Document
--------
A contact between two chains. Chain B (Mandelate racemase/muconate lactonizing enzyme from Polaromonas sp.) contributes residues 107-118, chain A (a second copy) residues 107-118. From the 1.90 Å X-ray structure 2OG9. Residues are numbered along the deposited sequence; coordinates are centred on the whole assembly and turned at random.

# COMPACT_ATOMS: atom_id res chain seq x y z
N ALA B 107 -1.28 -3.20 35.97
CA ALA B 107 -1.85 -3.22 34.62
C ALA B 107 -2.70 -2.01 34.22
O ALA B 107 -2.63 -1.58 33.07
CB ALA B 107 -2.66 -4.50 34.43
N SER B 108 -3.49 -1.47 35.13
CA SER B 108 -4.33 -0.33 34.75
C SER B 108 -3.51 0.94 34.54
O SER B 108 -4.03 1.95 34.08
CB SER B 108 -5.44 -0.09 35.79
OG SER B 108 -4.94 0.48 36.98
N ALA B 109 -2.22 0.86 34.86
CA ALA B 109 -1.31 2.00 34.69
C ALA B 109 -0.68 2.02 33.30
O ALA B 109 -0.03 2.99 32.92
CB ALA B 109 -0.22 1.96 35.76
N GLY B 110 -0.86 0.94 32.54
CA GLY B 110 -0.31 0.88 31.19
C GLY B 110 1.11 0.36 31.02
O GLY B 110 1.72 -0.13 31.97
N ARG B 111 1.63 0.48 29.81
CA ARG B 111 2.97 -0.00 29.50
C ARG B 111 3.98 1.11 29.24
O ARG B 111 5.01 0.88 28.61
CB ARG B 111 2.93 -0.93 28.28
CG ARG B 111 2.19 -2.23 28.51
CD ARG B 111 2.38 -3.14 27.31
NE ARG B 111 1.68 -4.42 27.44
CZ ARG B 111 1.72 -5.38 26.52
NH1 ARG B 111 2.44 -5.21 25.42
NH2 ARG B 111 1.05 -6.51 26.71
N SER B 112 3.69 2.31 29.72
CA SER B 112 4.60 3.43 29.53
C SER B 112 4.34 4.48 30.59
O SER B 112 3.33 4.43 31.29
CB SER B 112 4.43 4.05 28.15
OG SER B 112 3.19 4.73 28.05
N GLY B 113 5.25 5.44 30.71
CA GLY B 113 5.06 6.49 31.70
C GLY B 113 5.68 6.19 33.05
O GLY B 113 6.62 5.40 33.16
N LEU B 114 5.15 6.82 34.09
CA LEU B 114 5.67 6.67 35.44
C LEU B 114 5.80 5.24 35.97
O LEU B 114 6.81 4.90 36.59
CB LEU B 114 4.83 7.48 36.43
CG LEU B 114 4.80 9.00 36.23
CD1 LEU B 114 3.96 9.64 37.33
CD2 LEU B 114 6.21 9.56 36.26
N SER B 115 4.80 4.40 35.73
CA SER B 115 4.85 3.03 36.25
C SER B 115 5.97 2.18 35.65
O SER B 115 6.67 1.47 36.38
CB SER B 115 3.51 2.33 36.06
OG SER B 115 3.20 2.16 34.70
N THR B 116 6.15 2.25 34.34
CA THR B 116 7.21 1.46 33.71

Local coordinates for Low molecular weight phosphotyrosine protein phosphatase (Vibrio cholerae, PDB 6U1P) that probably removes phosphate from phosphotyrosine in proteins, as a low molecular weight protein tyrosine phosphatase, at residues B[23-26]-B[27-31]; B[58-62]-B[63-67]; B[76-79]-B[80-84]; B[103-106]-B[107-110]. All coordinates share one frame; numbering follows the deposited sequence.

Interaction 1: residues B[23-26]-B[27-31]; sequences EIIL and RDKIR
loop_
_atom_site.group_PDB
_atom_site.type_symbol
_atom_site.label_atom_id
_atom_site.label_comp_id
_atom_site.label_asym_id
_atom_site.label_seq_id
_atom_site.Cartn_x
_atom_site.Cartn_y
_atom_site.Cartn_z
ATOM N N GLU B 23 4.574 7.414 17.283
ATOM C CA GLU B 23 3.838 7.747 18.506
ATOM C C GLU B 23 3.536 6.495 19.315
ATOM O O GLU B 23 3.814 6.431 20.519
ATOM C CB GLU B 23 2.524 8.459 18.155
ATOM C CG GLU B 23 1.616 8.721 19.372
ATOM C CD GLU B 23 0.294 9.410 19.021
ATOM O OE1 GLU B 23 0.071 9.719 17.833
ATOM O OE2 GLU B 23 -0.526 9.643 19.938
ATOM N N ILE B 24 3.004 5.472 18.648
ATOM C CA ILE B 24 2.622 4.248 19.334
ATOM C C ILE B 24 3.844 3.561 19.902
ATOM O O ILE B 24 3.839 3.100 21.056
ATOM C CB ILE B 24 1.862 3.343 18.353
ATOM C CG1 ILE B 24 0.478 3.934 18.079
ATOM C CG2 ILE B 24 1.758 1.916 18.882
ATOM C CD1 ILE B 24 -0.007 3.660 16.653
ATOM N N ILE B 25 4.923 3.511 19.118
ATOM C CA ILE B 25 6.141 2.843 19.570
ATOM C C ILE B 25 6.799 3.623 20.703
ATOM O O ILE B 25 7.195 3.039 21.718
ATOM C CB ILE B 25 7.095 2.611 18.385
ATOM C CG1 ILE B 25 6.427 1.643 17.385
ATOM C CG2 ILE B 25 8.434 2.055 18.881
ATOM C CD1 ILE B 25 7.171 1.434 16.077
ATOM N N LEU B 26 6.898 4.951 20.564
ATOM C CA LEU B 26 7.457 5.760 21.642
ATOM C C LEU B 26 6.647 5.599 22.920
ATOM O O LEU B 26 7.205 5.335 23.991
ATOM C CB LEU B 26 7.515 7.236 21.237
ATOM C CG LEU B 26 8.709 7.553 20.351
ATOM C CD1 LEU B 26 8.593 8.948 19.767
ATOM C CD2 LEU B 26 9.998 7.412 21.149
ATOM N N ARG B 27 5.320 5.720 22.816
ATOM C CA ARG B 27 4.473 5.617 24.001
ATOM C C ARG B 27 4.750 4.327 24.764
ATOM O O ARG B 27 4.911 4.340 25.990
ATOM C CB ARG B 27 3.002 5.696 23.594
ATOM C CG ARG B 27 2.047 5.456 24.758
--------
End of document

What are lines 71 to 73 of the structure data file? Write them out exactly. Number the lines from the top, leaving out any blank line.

_atom_site.Cartn_z
ATOM N N GLU B 23 4.574 7.414 17.283
ATOM C CA GLU B 23 3.838 7.747 18.506